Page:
Effectiveness of sustained silent reading on reading attitude and reading comprehension of fourth-grade Korean students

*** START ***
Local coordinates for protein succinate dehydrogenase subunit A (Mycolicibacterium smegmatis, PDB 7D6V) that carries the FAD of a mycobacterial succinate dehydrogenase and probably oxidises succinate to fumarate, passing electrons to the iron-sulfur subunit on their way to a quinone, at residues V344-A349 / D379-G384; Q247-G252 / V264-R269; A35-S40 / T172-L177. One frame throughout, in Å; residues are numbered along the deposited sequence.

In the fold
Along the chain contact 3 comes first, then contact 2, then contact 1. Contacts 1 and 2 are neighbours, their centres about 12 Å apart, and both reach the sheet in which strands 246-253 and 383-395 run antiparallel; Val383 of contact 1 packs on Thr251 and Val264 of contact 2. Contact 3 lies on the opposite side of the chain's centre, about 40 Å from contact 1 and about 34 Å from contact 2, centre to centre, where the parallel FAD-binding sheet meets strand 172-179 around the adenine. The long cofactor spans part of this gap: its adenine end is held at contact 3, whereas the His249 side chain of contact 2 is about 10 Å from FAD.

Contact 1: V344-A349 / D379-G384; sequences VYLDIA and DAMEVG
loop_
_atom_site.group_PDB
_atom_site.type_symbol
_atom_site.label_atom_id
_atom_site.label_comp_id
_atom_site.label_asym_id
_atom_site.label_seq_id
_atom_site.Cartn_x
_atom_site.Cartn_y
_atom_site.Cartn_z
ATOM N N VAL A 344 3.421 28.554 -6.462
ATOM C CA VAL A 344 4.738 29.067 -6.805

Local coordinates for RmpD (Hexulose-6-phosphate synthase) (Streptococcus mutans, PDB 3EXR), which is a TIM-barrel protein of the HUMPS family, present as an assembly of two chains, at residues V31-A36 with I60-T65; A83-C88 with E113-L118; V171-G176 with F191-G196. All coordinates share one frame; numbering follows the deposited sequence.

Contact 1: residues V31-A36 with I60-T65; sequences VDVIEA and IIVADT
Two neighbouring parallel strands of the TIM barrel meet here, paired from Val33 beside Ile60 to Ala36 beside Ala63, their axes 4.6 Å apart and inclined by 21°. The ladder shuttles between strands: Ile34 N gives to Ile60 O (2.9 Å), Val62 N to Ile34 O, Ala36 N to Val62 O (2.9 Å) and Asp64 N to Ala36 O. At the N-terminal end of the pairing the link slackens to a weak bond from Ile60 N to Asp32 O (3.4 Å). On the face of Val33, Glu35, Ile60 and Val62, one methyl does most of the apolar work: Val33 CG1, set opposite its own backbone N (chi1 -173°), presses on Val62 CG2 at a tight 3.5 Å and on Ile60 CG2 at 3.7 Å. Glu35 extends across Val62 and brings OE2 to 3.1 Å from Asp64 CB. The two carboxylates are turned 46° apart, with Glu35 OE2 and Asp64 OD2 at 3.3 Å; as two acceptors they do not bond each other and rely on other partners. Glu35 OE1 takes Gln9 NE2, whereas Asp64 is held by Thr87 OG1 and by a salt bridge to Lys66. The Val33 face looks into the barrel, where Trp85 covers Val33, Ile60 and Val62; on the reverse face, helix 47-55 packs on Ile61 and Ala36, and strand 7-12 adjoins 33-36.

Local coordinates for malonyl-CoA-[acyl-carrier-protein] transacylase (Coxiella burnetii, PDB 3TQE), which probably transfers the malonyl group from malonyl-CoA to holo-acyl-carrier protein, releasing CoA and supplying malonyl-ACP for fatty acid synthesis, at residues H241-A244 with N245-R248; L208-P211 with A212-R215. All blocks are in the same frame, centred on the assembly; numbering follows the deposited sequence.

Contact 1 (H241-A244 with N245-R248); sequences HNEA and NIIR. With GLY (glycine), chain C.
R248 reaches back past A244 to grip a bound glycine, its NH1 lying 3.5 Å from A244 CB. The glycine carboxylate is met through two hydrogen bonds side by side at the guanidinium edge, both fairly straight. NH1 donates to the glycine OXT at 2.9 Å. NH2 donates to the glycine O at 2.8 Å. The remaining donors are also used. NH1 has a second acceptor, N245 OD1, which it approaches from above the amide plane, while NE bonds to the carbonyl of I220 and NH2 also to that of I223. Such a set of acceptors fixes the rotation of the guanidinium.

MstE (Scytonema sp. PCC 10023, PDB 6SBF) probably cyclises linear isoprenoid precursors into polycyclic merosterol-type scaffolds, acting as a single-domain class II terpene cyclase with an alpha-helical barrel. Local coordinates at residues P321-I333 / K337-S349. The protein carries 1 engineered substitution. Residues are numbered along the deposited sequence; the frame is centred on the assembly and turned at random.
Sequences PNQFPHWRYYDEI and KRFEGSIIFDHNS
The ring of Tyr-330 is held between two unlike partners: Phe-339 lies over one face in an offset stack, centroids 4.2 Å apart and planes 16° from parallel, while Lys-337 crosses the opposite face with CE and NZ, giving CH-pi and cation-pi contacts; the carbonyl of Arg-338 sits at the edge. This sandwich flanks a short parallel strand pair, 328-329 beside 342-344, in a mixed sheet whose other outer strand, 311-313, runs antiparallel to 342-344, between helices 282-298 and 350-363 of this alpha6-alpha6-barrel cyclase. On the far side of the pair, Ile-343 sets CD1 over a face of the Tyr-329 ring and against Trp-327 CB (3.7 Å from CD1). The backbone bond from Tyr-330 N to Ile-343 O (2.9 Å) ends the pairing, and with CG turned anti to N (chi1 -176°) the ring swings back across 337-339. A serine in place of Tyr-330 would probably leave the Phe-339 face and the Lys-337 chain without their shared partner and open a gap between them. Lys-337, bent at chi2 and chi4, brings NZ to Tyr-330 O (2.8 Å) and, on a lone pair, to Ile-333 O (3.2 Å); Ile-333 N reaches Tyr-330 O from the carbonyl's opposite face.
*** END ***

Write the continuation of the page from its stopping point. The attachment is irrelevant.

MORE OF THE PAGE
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The purpose of this study was to reevaluate the effectiveness of SSR on reading attitude and reading comprehension of fourth-grade Korean students by employing a multivariate approach. 58 experimental students participated in a daily 15-minute practice of SSR wherein they were given a fixed period of time to read materials of their own choosing with the teachers in classroom. 61 control students participated in a daily 15-minute self-study activity wherein they engaged in any activities such as writing, social studies, arithmetic, or writing Chinese characters. Three instruments were used: (a) Korean Version of McKenna and Kear’s Elementary Reading Attitude Survey, (b) Korean Reading Comprehension Test, and (c) Informal Daily Reading Log. For data analyses, a multivariate analysis of covariance (MANCOVA) and a multiple analysis of covariance (ANCOVAs) were performed. Descriptive statistical procedures were used to analyze participants’ reading logs. Several conclusions were drawn from this research. First, the SSR activity has a positive impact on reading attitude. Approximately 9% of the variability in reading comprehension and reading attitude vector scores was attributed to it. This effect size is considered as a large effect size, indicating the activity is effective for increasing students’ reading attitude. Unique characteristics of SSR such as self-selection, role modeling, non-accountability, and print-rich environment appeared to serve as the mechanism to develop reading attitude. Second, the SSR activity has no positive impact on reading comprehension. Only 1% of the variability in reading comprehension and reading attitude vector scores was attributed to it. This effect size is a very small one, indicating it is not effective for increasing students’ reading comprehension. Because a positive intention to reading influenced by a positive reading attitude does not always increase a student’s reading behavior (i.e., exposure to print) after school, especially when his or her reading behavior should compete with other options such as sports, computer games, out-of-school extra classes, social communities, and watching TV. Consequently, even significant change in reading attitude may not directly produce significant change in reading comprehension. Finally, on the whole students in the experimental group enjoyed participating in the daily reading activity with great satisfaction and enthusiasm throughout the study period.